Firefighters are still working to contain and extinguish the deadly wildfires that ravished, among other places, Colorado Springs, and I have still yet to hear anything from Robertson (or anyone else of similar ilk) about these fires being the judgment of God on the city of Colorado Springs. This is a problem. Or at least, it brings up a problem in the kind of Natural-Disasters-Equal-Judgment theology Roberson espouses.
Why would Katrina and her aftermath be judgment and the Colorado fires not be? And if the fires aren't judgment, what are they? A test? A trial? And if so, why is no one talking about that? If the fires were arson related, why hasn't God stopped them, or at least made the weather cooperate better so the firefighters could stop them? Is it really that the Evangelical Mecca of Colorado Springs is under judgment and no one wants to talk about it? Has Focus on the Family angered God? Or maybe the numerous prosperous Christian ministries in CS just aren't enough to compensate for the Earth-loving hippies? Someone please explain how exactly this works. When is it judgment and when is it not? And how can we know?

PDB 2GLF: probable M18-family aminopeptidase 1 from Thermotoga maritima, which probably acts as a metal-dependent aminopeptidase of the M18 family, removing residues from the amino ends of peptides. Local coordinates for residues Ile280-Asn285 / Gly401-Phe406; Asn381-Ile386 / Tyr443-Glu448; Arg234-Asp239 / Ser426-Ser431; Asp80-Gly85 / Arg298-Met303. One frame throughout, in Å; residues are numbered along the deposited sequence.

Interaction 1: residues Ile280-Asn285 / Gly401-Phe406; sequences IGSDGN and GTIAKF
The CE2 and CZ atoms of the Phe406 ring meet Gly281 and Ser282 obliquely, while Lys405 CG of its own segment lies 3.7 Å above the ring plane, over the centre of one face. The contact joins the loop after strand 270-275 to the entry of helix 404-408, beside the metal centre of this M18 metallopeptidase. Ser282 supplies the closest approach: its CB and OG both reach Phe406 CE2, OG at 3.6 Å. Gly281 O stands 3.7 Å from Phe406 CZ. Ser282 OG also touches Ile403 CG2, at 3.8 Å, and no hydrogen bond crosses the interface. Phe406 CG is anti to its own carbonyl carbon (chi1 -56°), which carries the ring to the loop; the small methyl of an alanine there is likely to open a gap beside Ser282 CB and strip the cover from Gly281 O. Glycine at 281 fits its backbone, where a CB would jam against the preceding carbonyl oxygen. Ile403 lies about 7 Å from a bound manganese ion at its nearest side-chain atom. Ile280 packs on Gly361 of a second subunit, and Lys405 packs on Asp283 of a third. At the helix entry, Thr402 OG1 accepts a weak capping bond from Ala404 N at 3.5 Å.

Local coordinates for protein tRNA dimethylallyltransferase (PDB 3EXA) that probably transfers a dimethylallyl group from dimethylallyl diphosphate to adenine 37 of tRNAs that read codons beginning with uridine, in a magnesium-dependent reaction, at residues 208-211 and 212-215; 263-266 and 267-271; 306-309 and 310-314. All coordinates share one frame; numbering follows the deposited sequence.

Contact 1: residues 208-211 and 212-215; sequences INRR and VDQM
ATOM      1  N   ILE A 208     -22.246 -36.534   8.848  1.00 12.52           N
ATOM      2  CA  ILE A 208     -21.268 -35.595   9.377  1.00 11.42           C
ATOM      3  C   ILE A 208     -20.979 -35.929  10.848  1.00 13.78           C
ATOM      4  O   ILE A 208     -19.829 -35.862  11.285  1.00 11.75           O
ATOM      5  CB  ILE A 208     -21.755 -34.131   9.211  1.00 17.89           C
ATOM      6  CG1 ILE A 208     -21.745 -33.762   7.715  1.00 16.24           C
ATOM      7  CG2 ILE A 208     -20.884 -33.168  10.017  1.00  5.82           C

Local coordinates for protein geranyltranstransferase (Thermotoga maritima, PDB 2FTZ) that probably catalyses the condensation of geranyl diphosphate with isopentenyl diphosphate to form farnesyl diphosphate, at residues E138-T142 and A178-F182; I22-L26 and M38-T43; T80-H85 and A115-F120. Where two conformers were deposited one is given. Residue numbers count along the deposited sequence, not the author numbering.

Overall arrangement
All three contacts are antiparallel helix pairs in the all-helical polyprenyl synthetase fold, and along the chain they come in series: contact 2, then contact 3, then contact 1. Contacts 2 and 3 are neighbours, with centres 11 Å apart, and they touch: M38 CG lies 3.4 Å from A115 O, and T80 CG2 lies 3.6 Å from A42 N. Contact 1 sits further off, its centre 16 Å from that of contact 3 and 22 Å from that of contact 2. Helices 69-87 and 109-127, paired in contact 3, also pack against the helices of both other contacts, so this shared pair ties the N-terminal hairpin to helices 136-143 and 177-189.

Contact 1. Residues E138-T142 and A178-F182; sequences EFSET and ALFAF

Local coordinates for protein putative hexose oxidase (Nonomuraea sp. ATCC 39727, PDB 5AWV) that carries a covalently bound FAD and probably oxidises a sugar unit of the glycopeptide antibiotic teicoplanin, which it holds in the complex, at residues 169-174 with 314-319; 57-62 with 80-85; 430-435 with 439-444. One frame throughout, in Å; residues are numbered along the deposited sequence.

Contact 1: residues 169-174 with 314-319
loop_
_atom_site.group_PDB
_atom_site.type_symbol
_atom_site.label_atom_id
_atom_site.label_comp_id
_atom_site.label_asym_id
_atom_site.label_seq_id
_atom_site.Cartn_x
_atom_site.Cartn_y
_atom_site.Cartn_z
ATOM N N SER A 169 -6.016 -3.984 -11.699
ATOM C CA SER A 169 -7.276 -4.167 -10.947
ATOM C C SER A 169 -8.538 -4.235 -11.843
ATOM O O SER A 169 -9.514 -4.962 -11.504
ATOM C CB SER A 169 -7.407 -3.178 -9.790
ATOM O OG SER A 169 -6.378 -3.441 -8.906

I am rather disinclined to believe any natural disaster is the physical manifestation of God's wrath being poured out on a particular people (though I realize that disinclination probably derives at least in part from my cultural (generational) biases), but are rather a side affect, if you will, of the Fall, part of what Scripture calls the Earth's "groanings" which resulted from humankind's break of fellowship with God, and which will at long last be alleviated when Christ returns to heal all wounds.
What I do know is that the overarching narrative of the Bible affirms God is characteristically in the habit of using anything, no matter how tragic, no matter how opposite from his original/creational orientations, to bring redemption and reconciliation... if we're open to it.
I have close family in Colorado Springs; my throat catches when I think of how they have been in danger and easily could have been in worse danger. I'm not simply writing this post to take a cheap shot at Pat Robertson (because let's face it, he's a pretty easy target). I'm writing because this kind of mini-doomsday theology is problematic and, for many like me, profoundly personal.